The elder woman rocked her head back in a question, “You know me?” Faith smiled cause ______ never remembered knowing her, and said, “Yes. Your name is ______ Parker.”
“My name ain’t _____ Parker! My name is _______. ________. I’m a ________.” She dropped her voice and Faith knew what was coming. “Listen,” ______ said, “I’m trying to get…”
The forecast was for rain and snow and ice accumulations of up to an inch – but there was only cold rain and the sky is blue now, the last winter storm of the season having passed with little incident. Over the past couple months, I’ve been delegated three grants to write – my headspace and energies and faculties used for the purpose and gain of an entity external to me. Not that getting funds for nonprofits is not an alright thing to do, but the nonprofit industrial complex and the systems of HUD and SAMHSA are pretty disgusting to me and I don’t really give a shit about impressing the city officials or the governing agencies charged with the care of the suffering.
I am not impressed.
Every day I want to quit and make art, allow myself immersion into the poetic consciousness and the time to work on painting a picture all damn day if I want to. I have an irrational fear of walking away from the structure of wage earning, the security of a paycheck – albeit relatively meager (less than 2,000 a month and no benefits, no paid time off even).
I could probably make enough by other means…
It comes down to faith, to believing that God will have my back, will help me if I am brave enough to step into being what I am and doing what I am led – by a sense of numinous vocation – to do.
There are sharks and whales
that live in the sky above
Cloud strewn wonder loft
Mind rape of television
Feeding wild foxes
walk barefoot in snow to know
how living stings, burns
I don’t need you to send me
pictures of the sky you see
I see my own sky
A Haiku Set is a construction of 18 individual haiku. One anchor haiku, placed at the top of the page, and 17 expanding haiku in vertical columns of 5, 7, and 5.
Each of the syllables of the anchor haiku are represented in the expanding haiku, inviting consideration of the power of singular sounds and compact words to conjure vast associations.
Snow slumps into slush
robins gather in maple
hinting at new leaves.
reflecting all in convex
white is illusion
I was doing my morning medicine run at the track and even though it was time for me to go home and get ready for workday, I decided to walk a circuit through downtown – just for the sake of keeping moving and to see what I might see. Sometimes, I stay out a little longer on these very cold mornings to remind me to remember I am blessed, and I make sure to see the people who are moving slowly out of the doorways as the sun comes up, and to give them a warm good morning. I refuse to allow myself the comfortable privilege of forgetting that there are people sleeping outside every night, regardless of how bitterly cold it might be, regardless of whether it’s raining or snowing.
This morning, right at the edge of downtown, I ran into my friend – a kid I knew from Brevard, who was homeless there and then became homeless here. My friend has mental health issues that make it hard to keep up with them, and isn’t very interested in jumping through a lot of hoops or filling out a bunch of forms. They have had a bunch of case managers and have been enrolled in a lot of different programs to try to get them housing, but they are still homeless.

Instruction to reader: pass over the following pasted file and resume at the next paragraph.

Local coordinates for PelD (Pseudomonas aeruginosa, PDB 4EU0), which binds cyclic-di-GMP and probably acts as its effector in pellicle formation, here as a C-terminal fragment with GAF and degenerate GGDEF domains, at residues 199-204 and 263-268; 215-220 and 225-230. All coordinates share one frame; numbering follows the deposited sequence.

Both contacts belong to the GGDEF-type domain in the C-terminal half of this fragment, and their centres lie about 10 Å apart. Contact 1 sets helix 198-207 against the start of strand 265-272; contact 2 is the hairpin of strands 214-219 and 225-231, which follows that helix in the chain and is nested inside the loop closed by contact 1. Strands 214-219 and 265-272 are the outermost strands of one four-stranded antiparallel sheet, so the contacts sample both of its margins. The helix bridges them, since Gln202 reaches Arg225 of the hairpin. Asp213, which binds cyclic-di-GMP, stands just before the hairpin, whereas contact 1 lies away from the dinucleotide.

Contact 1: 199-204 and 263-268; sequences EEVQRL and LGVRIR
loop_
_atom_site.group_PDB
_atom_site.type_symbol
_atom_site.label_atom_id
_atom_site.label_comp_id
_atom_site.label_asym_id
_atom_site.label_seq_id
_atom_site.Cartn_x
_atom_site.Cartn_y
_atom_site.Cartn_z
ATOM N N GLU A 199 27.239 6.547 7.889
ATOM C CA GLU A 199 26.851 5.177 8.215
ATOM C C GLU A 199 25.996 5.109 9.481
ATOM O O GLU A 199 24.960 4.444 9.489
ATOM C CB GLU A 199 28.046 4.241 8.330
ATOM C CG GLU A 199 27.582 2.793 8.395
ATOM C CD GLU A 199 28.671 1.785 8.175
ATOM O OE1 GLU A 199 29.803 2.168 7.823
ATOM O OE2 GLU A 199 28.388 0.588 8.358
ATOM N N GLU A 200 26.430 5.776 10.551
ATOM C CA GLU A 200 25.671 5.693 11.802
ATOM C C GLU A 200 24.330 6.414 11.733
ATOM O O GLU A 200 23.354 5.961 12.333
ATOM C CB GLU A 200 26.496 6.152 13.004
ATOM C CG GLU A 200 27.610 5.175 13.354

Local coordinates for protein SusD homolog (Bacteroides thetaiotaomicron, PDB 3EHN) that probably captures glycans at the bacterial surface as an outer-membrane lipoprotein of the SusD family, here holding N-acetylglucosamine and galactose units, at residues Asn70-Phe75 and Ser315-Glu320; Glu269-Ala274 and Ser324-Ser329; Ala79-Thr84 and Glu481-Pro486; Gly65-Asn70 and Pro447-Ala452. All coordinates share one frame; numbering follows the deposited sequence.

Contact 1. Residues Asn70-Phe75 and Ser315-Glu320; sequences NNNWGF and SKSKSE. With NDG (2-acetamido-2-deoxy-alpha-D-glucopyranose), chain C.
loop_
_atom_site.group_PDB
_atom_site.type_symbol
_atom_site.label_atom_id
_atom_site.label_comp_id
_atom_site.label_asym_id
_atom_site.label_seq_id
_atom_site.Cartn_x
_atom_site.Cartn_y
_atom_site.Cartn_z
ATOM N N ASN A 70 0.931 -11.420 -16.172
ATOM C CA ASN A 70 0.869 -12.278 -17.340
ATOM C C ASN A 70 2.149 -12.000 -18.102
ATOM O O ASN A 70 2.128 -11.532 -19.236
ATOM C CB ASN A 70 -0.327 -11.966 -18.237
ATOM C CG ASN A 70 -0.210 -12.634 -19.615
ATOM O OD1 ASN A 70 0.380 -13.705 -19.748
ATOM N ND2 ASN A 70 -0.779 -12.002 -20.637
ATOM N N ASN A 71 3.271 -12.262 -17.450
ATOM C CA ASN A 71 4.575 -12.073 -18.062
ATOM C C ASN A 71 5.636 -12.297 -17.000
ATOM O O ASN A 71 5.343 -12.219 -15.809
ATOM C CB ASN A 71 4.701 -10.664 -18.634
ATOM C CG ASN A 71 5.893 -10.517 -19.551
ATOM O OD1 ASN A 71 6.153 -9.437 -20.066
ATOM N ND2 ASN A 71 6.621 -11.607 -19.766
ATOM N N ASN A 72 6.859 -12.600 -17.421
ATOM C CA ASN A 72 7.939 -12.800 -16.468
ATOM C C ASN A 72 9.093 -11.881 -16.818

I don’t think that it’s their mental health issues that give them a keen sense of right and wrong, and help them to maintain a gracious se la vie attitude toward the hard times they encounter. Usually, they are smiling and optimistic and seemingly without a care in the world. They have a benevolent and happy soul, it seems.
There is the push of wind, that seems to tell me go, keep going, and finds my back as I whisper and then speak “the way that God whispers to us” and I hope and then pray that my message is picked up by the branches that are black on indigo in early morning, waving and scraping small tones, small tines, a phonograph and a seismograph, play the measure and report, report, report – whisper in distant ears…
She resumed her sleeping alone in a narrow bed, the bed her daughter slept in as a child, once a loft and now with legs leveled to nestled perpendicular under another loft, the one that she once slept in and then became her daughter’s, a loft the cat now rests on and which she throws her pajamas in the early morning. She likes sleeping in this small space, a bunk above her just like when she was small and her bed was under her brothers and the wood was heavy and rough, unsanded, built by her father.
How can we not see
Rivers in our very own
branching, beating heart?
I’m trying to not know what time it is. To forget the hour, forget minute measures, these hard line technical segments that feel like the legs of centipedes and the countdowns to explosions, the ancient beauty of numbers turned to a business tool, the start of school. I get tired in the afternoon, in the hour before the bell rings. Even though I dropped out almost 30 years ago, I still feel thirteen when I walk alone in the late afternoon, wanting a cigarette and a set of railroad tracks to sit on, casting eyes to left and right waiting to be caught and loving the smell of creosote and the slant of gold light through pine trees after school telling the time of day by the shadows of their trunks and the glow of the needle. I am trying to forget the calendar and the schedules that are made for me, to feel my life unfolding, unfolding, unblocked, untimed.